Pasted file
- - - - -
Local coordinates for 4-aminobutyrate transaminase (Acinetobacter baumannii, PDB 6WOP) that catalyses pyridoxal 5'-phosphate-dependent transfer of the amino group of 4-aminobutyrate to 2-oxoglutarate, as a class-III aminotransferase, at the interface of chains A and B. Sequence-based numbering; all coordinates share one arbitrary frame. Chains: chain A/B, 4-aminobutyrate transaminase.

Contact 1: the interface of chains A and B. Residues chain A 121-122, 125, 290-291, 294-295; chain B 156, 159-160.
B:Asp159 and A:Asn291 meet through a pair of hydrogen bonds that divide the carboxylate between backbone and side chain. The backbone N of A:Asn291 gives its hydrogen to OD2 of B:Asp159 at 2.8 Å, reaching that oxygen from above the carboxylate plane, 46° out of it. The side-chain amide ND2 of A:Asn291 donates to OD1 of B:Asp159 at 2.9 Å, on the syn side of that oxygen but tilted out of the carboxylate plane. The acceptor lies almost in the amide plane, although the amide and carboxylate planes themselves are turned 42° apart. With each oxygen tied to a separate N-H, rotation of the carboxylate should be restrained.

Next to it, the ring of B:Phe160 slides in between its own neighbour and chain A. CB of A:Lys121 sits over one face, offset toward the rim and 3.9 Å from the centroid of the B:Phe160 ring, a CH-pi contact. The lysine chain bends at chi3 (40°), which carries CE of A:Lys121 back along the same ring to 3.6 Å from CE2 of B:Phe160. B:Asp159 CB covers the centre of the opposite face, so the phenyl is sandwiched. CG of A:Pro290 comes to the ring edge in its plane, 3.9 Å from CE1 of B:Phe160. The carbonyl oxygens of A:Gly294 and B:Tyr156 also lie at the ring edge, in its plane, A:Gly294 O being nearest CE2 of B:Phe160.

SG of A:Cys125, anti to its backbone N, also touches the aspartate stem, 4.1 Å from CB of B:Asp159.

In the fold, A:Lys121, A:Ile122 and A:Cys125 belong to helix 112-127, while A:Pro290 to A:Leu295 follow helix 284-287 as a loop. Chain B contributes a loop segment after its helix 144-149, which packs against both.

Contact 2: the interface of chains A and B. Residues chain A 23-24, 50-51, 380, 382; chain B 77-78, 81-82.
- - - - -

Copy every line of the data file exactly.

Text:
Local coordinates for 4-aminobutyrate transaminase (Acinetobacter baumannii, PDB 6WOP) that catalyses pyridoxal 5'-phosphate-dependent transfer of the amino group of 4-aminobutyrate to 2-oxoglutarate, as a class-III aminotransferase, at the interface of chains A and B. Sequence-based numbering; all coordinates share one arbitrary frame. Chains: chain A/B, 4-aminobutyrate transaminase.

Contact 1: the interface of chains A and B. Residues chain A 121-122, 125, 290-291, 294-295; chain B 156, 159-160.
B:Asp159 and A:Asn291 meet through a pair of hydrogen bonds that divide the carboxylate between backbone and side chain. The backbone N of A:Asn291 gives its hydrogen to OD2 of B:Asp159 at 2.8 Å, reaching that oxygen from above the carboxylate plane, 46° out of it. The side-chain amide ND2 of A:Asn291 donates to OD1 of B:Asp159 at 2.9 Å, on the syn side of that oxygen but tilted out of the carboxylate plane. The acceptor lies almost in the amide plane, although the amide and carboxylate planes themselves are turned 42° apart. With each oxygen tied to a separate N-H, rotation of the carboxylate should be restrained.

Next to it, the ring of B:Phe160 slides in between its own neighbour and chain A. CB of A:Lys121 sits over one face, offset toward the rim and 3.9 Å from the centroid of the B:Phe160 ring, a CH-pi contact. The lysine chain bends at chi3 (40°), which carries CE of A:Lys121 back along the same ring to 3.6 Å from CE2 of B:Phe160. B:Asp159 CB covers the centre of the opposite face, so the phenyl is sandwiched. CG of A:Pro290 comes to the ring edge in its plane, 3.9 Å from CE1 of B:Phe160. The carbonyl oxygens of A:Gly294 and B:Tyr156 also lie at the ring edge, in its plane, A:Gly294 O being nearest CE2 of B:Phe160.

SG of A:Cys125, anti to its backbone N, also touches the aspartate stem, 4.1 Å from CB of B:Asp159.

In the fold, A:Lys121, A:Ile122 and A:Cys125 belong to helix 112-127, while A:Pro290 to A:Leu295 follow helix 284-287 as a loop. Chain B contributes a loop segment after its helix 144-149, which packs against both.

Contact 2: the interface of chains A and B. Residues chain A 23-24, 50-51, 380, 382; chain B 77-78, 81-82.